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bobby12

Japanese Health Service - as bad as they say?

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I went to the doctor on saturday and it was a total disaster.

 

I was thinking it would be good to get everyone's stories together to see whether peoples experience in hospitals/doctors here is generally good or not.

 

My story:

 

Went to the doctor to try and solve a problem with my toenail. The doctor is supposed to be the cities specialist in this. Turned up to find that the doctor is at least 80 years, possibly even 85. I sit down and he leans over into my ear and says 'do you need cream or oral medicine?'. I reply that I dont know if I need medicine or not yet. He starts babbling about different medicine he has and how many times a week it needs to be taken etc (this is all before I have explained what is wrong with me). Eventually he looks at the toe, picks up some pliers, and without washing the pliers, applying any antiseptic cream or painkiller to my toe, or even explaining what he is going to do, he starts to try and pull my toenail off!

 

I immediately made some excuse to leave (I am flying back to UK this evening, have to pack) and said goodbye. The receptionist then gave me an invoice for 1350yen. No apology was given for wasting my only space that week to see a doctor, wasting my morning, or taking my money for no service.

 

Sorry, but if that happened in the UK I would be on the phone the health service straight away to get that guy out of business. No idea how that stuff works here though, cant be assed to waste my time on it.

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Aye! Bobby! That sounds terrible!

 

If you have an infection caused by an ingrown toenail hit up a USA ex-pat for a tube of triple antibiotic cream. We can't get it here in Aus, and I don't beleive you can get it in the UK either - but it really is BRILLIANT! It has saved me from dozens of wasted trips to the Dr's, and I take it with me on all my travels.

 

I am the local supplier here (not literally!) as my friends have all had issues that I have remedied with this fabo ointment, and come knocking to 'borrow' a tube. Lucky I have obliging USA mates who will swap tubes of the stuff for Tim Tams and Cadbury Creme Eggs. One of our travelling partners kids had a sore on his hand and mouth by the time we got to Niseko in April last year, and it was getting worse - I was sure it was school sores (impetigo)and it was - so I whipped out a tube of Triple Antibiotic - the kid was better in a day or two, and no interuption to our snow holiday.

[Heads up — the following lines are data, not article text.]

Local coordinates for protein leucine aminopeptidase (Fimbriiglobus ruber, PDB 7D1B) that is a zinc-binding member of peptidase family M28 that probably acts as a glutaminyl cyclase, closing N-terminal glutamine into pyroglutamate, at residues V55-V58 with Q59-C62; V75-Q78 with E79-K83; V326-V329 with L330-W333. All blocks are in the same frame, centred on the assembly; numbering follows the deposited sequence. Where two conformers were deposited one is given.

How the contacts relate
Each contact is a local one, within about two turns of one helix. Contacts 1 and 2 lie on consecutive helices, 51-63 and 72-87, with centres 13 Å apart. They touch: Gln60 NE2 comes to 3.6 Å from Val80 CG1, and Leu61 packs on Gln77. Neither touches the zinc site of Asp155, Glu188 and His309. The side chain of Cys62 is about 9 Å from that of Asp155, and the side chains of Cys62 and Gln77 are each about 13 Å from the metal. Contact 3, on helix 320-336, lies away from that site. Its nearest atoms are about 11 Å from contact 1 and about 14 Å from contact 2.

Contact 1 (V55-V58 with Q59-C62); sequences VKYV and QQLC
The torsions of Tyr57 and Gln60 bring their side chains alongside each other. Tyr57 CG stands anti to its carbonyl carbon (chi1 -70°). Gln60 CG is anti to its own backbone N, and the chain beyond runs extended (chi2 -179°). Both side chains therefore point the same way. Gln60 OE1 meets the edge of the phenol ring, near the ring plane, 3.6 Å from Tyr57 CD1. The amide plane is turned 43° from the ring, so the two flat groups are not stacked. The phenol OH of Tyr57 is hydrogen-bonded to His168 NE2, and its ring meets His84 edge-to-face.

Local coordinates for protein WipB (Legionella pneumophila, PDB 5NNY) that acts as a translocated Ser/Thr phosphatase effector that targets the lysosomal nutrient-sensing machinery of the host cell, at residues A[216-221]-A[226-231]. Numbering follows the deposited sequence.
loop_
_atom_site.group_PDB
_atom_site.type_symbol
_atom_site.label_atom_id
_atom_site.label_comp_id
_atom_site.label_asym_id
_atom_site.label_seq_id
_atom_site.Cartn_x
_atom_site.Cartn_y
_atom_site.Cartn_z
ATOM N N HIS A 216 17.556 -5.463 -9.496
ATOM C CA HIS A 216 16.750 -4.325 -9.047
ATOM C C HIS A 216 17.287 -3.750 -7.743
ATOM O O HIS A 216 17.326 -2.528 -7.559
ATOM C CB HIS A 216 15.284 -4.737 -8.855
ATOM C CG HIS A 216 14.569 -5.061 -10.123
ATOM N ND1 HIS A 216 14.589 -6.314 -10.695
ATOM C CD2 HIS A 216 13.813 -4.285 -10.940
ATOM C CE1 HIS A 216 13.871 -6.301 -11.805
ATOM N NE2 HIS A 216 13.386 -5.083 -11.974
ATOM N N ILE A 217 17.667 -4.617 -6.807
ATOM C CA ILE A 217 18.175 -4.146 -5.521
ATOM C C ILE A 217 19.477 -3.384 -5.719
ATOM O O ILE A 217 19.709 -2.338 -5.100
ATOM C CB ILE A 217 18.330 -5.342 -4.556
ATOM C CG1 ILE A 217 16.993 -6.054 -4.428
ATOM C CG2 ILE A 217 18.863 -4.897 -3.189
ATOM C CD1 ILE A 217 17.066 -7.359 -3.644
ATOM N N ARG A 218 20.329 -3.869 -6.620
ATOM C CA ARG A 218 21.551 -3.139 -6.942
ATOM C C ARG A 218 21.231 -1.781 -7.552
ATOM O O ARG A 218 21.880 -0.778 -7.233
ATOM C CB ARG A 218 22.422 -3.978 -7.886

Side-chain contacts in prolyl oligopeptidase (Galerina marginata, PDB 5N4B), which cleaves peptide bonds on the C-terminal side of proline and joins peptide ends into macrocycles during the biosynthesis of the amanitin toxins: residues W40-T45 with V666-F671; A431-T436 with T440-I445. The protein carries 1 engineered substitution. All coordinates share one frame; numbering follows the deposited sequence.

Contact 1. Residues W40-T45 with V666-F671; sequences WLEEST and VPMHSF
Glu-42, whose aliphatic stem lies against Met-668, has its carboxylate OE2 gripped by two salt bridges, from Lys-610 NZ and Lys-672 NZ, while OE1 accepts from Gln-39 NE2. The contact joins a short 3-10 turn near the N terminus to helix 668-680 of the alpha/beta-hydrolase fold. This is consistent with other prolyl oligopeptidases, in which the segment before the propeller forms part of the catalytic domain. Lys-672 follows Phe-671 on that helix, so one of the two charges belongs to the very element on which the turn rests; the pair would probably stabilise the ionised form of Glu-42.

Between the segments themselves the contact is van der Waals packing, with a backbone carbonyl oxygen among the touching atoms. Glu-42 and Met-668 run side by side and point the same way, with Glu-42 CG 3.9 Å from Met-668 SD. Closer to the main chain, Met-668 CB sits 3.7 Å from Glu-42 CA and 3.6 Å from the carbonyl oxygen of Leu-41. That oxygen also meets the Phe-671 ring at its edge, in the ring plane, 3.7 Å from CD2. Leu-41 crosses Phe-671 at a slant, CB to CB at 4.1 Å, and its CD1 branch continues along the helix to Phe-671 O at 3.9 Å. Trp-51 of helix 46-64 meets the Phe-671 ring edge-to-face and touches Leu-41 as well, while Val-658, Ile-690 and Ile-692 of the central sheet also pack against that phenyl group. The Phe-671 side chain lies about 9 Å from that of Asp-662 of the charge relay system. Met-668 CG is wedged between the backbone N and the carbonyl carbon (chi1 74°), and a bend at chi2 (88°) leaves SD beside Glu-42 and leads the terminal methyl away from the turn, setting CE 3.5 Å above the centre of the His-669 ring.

It is annoying that you can buy this stuff at Walmart in the US, and can't even get it on a prescription here - the presecription meds for imetigo in Aus is Bacitracin alone, and is WAY less effective.

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I've heard some nightmare stories, but personally the only problem I've had are with wisdom teeth. With four impacted teeth, the hospital still refused a general anaesthetic because of "liability." I had one out but felt like I was visiting a blacksmith.

 

In Japan, healthcare is either state-of-the art or bordering on primitive, with little in-between. Stick to the big public hospitals or recognized private hospitals and you can't go too far wrong.

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Sounds like you got a bad dac!

At that age though, I'd be weary!

 

I have a doc I got to because I know I can get in really quick and get an X ray done (usually after fights).

If I need treatment, I take the X-ray to my specialist!

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I had to go get my shoulder reduced once- asked for any painkillers because for those who know you wouldn"t wish it on your worst enemy almost- I asked for morphine but there was none I was told- don"t really want to elaborate on the alternative form they offered !

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 Originally Posted By: soubriquet
How come Japanese have the longest life expectancy of any nation?


Whale meat

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'tis not!

It's coz of all the blasted stairs and walking everywhere!! Those 5 story shops up narrow steep staircases are like a gym session!